Tuesday, March 4, 2014

The (unsung) mutiny (1946)

A 94 year old recounts his vivid memories of those momentous events 68 years ago when the soldiers raised by the British to keep their own countrymen in chains finally revolted and (as the British saw it) the empire game was suddenly up. As a shameful and terrible consequence the mutineers were never employed by either Indian or Pakistan Navy. As they say, a good act never goes unpunished.

It’s difficult to recall a day 68 years ago when you are 94. But the RIN mutiny, which many believe was the last nail in the Raj’s coffin, wasn’t just any other day. And I happened to be a proximate eyewitness to this momentous event. 

On February 18, 1946, ratings at the HMIS Talwar, a shore establishment for signals training, went on strike, protesting against the inedible meals and searing insults to which they were regularly subjected. The revolt spread like wildfire. Some mutineers took up arms; others took to the streets of Bombay. Ratings famously pulled down the Union Jack on rebel ships, replacing it with flags of the Congress, the Muslim League and the Communist Party of India.

Unlike the sepoys of 1857, who were a heterogeneous group, the RIN ratings were by and large educated, well-trained and well-armed. The British adm­i­nis­tration was not so much perturbed by the peaceful civil disobedience movement (satyagraha) launched by Maha­tma Gan­dhi as by the spectre of an insur­rection in the modern Indian armed forces, which they had themselves trained.

Later that evening, I went to Apollo Bunder—the Gateway of India. Everything was quiet. Thereafter, I was taken by some friends to the flat of one of the activist supporters of the mutiny. I learnt that the morning’s event I witnessed was but a small part of a well-orchestrated chain of strikes and demonstrations. No wonder the British government was rattled.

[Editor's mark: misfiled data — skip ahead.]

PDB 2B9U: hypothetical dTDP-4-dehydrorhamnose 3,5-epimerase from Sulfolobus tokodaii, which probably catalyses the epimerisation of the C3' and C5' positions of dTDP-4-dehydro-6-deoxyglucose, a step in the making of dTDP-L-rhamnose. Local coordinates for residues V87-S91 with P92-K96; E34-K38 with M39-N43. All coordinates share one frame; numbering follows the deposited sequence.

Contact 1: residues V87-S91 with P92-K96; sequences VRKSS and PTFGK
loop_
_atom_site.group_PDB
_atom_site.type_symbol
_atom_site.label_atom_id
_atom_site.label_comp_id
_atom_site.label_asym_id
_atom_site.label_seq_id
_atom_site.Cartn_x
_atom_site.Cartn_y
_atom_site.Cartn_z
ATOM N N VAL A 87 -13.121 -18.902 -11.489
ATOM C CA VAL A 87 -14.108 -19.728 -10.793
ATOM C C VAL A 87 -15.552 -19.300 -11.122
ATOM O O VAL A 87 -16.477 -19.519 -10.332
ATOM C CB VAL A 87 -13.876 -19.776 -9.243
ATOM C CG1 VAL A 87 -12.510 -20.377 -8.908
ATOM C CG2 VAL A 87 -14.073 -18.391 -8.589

By February 22, the mutiny had spread to naval units across the country. Some 20,000 sailors, 20 offshore establishments and over 70 ships are believed to have been involved. That British prime minister Clement Attlee announced the Cabinet Mission to India just a day after the mutiny erupted is testimony to the mutiny’s perceived threat.

The revolt was as spectacular as it was short-lived. Nei­ther the Congress nor the Muslim League supported it; the strike committee surrendered after talks with Vallabhbhai Patel. Hundreds of mutineers were jailed or dismissed, never to be reabsorbed by the armed forces of independent India or Pakistan. Never were the ratings celebrated as heroes.

Within a year and a half of that day, India became free and the RIN became the Indian navy. On the day of independence, I was with my wife-to-be on a little hillock called Antop Hill. Suddenly, the sky lit up with fireworks and I knew we had become free. I owned a small car, a dkw two-seater. It had seen many owners, and wouldn’t start without pushing. That day, I had kept it on the slope of the hill so it would start easily. My wife and I jumped into the car, which dutifully rolled down the hill. Jubilant, we drove to Marine Drive and joined the stream of cars going to the secretariat. 


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